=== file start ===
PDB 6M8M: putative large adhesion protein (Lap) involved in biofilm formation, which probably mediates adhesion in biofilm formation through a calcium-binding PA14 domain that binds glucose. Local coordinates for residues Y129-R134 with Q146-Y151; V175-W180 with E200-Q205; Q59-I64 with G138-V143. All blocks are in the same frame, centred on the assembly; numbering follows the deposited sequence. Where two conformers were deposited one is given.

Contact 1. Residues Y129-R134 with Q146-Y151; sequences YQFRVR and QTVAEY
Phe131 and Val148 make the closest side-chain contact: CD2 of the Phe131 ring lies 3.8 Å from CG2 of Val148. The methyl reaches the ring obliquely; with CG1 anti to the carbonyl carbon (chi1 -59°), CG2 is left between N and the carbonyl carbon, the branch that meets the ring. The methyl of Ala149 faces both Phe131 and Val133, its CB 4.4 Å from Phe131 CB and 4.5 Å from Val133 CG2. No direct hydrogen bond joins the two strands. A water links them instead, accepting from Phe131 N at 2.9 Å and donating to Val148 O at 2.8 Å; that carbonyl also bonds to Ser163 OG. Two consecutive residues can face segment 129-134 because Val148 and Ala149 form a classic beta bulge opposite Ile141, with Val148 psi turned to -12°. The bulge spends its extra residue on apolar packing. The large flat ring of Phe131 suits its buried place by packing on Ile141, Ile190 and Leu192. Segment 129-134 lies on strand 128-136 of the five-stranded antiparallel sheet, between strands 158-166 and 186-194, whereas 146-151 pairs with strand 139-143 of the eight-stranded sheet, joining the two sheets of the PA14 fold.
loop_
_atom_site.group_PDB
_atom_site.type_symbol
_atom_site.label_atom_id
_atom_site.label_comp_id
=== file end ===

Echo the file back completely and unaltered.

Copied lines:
PDB 6M8M: putative large adhesion protein (Lap) involved in biofilm formation, which probably mediates adhesion in biofilm formation through a calcium-binding PA14 domain that binds glucose. Local coordinates for residues Y129-R134 with Q146-Y151; V175-W180 with E200-Q205; Q59-I64 with G138-V143. All blocks are in the same frame, centred on the assembly; numbering follows the deposited sequence. Where two conformers were deposited one is given.

Contact 1. Residues Y129-R134 with Q146-Y151; sequences YQFRVR and QTVAEY
Phe131 and Val148 make the closest side-chain contact: CD2 of the Phe131 ring lies 3.8 Å from CG2 of Val148. The methyl reaches the ring obliquely; with CG1 anti to the carbonyl carbon (chi1 -59°), CG2 is left between N and the carbonyl carbon, the branch that meets the ring. The methyl of Ala149 faces both Phe131 and Val133, its CB 4.4 Å from Phe131 CB and 4.5 Å from Val133 CG2. No direct hydrogen bond joins the two strands. A water links them instead, accepting from Phe131 N at 2.9 Å and donating to Val148 O at 2.8 Å; that carbonyl also bonds to Ser163 OG. Two consecutive residues can face segment 129-134 because Val148 and Ala149 form a classic beta bulge opposite Ile141, with Val148 psi turned to -12°. The bulge spends its extra residue on apolar packing. The large flat ring of Phe131 suits its buried place by packing on Ile141, Ile190 and Leu192. Segment 129-134 lies on strand 128-136 of the five-stranded antiparallel sheet, between strands 158-166 and 186-194, whereas 146-151 pairs with strand 139-143 of the eight-stranded sheet, joining the two sheets of the PA14 fold.
loop_
_atom_site.group_PDB
_atom_site.type_symbol
_atom_site.label_atom_id
_atom_site.label_comp_id